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Living in the matrix?

You can listen to our interview with Tegmark in our podcast.

It's something that most of us dread: to find out one day that we aren't real, that we are living in a computer simulation. Yet some people who work at the forefront of science believe that the ultimate nature of reality might not be so far off this idea. They aren't suggesting that some intelligent being has programmed a simulation to create a world that dances to its tune, but that the Universe could be described, in the same way as a computer simulation, using only numbers and mathematics.

Max Tegmark, a physicist at MIT, is one of those people. In his new book Our mathematical Universe Tegmark suggests that the Universe itself is a mathematical structure. When we met him in London last week, he explained: "Suppose you are a character in Minecraft or some much more advanced computer game where the graphics are really good and you don't think you're in a game. You feel that you can bump into real objects and you can fall in love and get excited about stuff. And when you start studying the physical world in this video game, eventually you start discovering that, wow, everything is made out of pixels, and all these things that I used to think were 'stuff' are actually just described by a bunch of numbers. You'd undoubtedly be criticised by some friends saying, 'come on you're stupid, it's stuff after all.' But [someone] looking from outside of this video game would see that actually, all there was was numbers."

Max Tegmark

Max Tegmark

"And we're exactly in this situation in our world. We look around and it doesn't seem that mathematical at all, but everything we see is made out of elementary particles like quarks and electrons. And what properties does an electron have? Does it have a smell or a colour or a texture? No! As far as we can tell the only properties an electron has are -1, 1/2 and 1. We physicists have come up with geeky names for these properties, like electric charge, or spin, or lepton number, but the electron doesn't care what we call it, the properties are just numbers."

Even the space that those elementary particles live and move around in, so Tegmark suggests, is ultimately described by numbers and mathematical concepts. A number describes how many dimensions space has. As Einstein's theory of relativity tells us, space is curved and that curvature is described mathematically. We don't know whether the Universe is finite or infinite, and neither do we know its exact shape, but again it's mathematics that describes all possible shapes. Space, then, is just as mathematical as the particles that make up the "stuff" within it.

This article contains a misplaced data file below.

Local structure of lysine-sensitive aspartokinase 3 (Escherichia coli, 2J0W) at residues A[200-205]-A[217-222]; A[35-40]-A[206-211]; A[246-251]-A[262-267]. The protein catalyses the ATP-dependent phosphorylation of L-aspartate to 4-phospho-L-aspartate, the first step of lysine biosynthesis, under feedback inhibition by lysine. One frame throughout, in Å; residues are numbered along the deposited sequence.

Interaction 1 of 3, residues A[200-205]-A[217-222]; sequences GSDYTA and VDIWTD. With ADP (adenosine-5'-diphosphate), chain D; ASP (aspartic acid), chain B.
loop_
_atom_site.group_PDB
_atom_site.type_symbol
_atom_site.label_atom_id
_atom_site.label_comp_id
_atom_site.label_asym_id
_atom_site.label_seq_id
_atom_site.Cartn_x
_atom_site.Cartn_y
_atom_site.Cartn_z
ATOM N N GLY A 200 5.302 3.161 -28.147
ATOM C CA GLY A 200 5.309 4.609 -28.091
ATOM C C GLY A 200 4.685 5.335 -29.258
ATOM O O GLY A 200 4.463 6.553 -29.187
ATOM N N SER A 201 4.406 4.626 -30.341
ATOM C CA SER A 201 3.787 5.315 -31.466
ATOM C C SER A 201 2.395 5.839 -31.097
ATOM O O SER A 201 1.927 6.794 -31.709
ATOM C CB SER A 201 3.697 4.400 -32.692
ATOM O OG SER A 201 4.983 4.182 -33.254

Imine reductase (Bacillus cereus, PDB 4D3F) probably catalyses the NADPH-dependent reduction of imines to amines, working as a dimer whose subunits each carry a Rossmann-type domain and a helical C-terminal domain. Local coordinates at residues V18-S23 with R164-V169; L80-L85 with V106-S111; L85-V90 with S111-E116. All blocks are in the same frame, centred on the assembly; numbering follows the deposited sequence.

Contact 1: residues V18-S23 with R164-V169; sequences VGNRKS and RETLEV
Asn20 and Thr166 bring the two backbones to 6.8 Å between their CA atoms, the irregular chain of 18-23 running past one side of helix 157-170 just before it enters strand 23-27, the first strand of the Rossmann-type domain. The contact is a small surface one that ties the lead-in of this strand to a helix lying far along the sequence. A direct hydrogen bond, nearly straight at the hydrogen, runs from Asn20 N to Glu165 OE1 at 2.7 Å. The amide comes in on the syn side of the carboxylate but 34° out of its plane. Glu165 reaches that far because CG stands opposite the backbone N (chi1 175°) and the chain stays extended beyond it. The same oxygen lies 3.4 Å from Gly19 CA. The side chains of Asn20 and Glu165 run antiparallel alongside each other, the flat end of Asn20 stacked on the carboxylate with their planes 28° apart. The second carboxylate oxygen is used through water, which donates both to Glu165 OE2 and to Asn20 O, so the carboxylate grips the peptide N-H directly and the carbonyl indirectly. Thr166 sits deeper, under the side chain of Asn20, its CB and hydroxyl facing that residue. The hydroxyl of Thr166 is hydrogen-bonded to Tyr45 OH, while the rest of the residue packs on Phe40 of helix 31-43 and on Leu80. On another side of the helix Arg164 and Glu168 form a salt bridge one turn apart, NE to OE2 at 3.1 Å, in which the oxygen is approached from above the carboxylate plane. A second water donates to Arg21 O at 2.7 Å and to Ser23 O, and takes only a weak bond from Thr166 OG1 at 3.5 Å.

From this realisation Tegmark makes his daring leap: not only is the world described very accurately by mathematics, he suggests, it can be described only in terms of mathematics. It's a mathematical structure just like a cube, or a tetrahedron. Or, to go back to our example, it's entirely described by numbers and maths, just as a video game is encoded is a computer.

One obvious objection to raise against this idea is that there might be some sort of selection bias going on. Perhaps our minds just happen to be ideally suited to mathematical thought, so it's not surprising that we describe the world in terms of maths and that we can only really grasp those of its features that can be described mathematically. Perhaps there's lots more out there that is inherently unmathematical, but we just can't grasp it.


The planet Neptune was discovered after an unexpected wobble was observed in the orbit of Uranus. Calculations showed that this matched the wobble induced by the gravitational pull of an unseen planet. Image courtesy NASA.

But Tegmark points to the extraordinary success of mathematics. "We have again and again discovered that there was more stuff to learn than we knew of," he says. "So I think that's very likely to happen again. But again and again we have found that what we discovered could be described by mathematics and I think that is too profound a fact to just brush aside as meaningless. We discovered the planet Neptune with maths, we discovered the radio wave with maths, Peter Higgs predicted the Higgs boson with maths ... we can now calculate every single physical constant ever measured from just a list of 32 numbers. I think that is telling us something quite fundamental."

"If this idea that it's all maths is incorrect, then physics is ultimately doomed because we will hit this roadblock when there will be no more mathematical clues in nature for us to find. But if I'm correct in this guess then that's very good news for physics because there is no roadblock and our ultimate ability to figure things out is only going to be limited by our ability to do experiments and by our imagination and creativity."

And it's not just physics. Over the last few decades maths has made major inroads into all other sciences too, from biology and medicine to psychology and economics. Even one of the greatest remaining mysteries, the human mind and consciousness, is being attacked by neuroscientists using mathematical tools. If all of these areas can be understood mathematically, then we can be confident that we will eventually crack the riddles they pose.

Intrigued or still unconvinced? Then listen to our interview with Tegmark in our podcast, or read Our mathematical Universe (published by Allen Lane). We'll publish a review of the book on Plus soon.

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